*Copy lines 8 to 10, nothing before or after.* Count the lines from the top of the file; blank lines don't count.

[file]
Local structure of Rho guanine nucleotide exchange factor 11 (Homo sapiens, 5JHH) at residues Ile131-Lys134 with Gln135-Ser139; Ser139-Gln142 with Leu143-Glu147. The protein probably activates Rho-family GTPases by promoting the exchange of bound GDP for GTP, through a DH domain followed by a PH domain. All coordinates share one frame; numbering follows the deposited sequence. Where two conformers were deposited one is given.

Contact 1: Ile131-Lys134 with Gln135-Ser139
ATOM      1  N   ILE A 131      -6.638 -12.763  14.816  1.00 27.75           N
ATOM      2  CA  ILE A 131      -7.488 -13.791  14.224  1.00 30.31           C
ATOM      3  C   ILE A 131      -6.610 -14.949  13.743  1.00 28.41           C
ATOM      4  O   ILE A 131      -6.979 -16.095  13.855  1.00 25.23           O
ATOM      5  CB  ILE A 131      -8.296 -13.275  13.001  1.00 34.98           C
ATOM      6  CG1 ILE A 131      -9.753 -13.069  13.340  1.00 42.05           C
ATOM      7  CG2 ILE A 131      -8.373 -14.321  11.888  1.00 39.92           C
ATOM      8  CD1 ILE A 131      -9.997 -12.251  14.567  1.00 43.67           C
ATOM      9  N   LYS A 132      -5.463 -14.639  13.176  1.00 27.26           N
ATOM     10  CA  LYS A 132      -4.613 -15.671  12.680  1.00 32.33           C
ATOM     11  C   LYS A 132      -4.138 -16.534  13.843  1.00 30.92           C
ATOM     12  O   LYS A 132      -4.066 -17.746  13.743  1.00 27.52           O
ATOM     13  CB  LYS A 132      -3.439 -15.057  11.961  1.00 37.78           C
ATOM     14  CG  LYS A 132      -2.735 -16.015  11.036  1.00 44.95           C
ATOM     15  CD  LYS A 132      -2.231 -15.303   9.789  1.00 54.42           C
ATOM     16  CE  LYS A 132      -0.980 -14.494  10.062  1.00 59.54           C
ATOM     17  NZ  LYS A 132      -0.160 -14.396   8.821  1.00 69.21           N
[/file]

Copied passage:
ATOM      6  CG1 ILE A 131      -9.753 -13.069  13.340  1.00 42.05           C
ATOM      7  CG2 ILE A 131      -8.373 -14.321  11.888  1.00 39.92           C
ATOM      8  CD1 ILE A 131      -9.997 -12.251  14.567  1.00 43.67           C